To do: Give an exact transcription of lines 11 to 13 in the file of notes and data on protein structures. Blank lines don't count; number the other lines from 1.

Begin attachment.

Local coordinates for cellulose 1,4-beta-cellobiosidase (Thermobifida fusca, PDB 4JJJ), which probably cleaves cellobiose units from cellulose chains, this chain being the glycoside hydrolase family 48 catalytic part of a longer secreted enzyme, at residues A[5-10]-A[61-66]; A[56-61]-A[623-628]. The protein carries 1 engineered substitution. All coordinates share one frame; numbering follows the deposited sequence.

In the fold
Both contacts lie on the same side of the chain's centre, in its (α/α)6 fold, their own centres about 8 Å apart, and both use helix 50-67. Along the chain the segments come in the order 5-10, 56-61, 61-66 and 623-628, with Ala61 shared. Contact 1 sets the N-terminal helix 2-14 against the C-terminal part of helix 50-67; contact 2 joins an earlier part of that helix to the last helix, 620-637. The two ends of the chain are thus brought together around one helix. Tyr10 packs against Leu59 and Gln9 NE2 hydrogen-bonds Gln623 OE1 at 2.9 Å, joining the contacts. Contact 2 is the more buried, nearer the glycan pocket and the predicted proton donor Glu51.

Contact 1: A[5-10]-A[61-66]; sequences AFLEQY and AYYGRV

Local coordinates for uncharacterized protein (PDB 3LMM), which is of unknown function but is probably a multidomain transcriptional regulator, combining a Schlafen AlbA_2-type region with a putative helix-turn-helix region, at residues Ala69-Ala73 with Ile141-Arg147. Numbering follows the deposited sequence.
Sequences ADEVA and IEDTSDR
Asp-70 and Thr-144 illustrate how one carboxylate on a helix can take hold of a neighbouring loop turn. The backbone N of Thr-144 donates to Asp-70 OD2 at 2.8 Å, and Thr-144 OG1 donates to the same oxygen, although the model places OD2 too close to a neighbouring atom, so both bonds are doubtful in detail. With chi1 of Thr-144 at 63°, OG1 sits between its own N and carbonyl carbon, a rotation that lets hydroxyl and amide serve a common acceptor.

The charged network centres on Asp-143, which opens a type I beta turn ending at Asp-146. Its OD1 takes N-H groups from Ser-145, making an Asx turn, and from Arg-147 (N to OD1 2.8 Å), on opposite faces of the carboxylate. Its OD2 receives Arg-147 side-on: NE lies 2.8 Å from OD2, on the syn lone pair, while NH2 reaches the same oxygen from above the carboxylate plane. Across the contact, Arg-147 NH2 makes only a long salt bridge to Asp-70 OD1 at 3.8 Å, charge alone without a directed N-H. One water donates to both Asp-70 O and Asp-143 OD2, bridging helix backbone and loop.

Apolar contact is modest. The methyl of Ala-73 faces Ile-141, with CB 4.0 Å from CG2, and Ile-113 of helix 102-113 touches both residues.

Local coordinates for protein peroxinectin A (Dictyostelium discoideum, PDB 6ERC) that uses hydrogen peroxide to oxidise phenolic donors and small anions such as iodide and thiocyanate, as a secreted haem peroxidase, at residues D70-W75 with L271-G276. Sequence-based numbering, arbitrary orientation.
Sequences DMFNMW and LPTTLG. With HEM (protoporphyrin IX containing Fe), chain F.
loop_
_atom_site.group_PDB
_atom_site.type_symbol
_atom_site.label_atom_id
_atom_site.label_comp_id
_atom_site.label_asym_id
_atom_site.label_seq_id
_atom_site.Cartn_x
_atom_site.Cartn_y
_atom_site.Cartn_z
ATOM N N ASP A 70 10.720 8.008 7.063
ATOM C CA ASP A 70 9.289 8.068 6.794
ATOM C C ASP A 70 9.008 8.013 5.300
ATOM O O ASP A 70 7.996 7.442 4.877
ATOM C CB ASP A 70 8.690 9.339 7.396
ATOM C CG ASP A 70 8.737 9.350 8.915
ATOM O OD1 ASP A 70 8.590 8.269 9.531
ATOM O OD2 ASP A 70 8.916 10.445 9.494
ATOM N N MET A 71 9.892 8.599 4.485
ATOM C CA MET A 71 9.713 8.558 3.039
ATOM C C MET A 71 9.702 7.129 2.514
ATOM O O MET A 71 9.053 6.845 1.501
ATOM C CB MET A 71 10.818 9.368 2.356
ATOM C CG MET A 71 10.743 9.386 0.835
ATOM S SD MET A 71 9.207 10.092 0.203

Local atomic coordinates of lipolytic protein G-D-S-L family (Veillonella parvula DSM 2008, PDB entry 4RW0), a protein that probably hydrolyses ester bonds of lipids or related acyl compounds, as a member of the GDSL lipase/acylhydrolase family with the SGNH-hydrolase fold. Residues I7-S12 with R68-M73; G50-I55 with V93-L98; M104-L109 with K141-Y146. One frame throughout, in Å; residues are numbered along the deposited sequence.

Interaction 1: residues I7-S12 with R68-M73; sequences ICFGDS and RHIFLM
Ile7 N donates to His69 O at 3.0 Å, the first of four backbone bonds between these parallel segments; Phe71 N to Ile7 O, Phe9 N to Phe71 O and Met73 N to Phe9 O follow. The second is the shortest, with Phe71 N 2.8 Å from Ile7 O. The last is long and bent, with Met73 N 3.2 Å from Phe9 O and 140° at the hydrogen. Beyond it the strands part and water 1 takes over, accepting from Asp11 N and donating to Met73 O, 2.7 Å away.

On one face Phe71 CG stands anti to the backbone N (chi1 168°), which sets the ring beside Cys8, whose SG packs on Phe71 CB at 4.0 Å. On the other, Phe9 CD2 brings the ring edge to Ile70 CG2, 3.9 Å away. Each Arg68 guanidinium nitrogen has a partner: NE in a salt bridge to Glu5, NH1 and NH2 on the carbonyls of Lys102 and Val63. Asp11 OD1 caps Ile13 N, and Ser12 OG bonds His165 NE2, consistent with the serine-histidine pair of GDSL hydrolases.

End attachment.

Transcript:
Sequences DMFNMW and LPTTLG. With HEM (protoporphyrin IX containing Fe), chain F.
loop_
_atom_site.group_PDB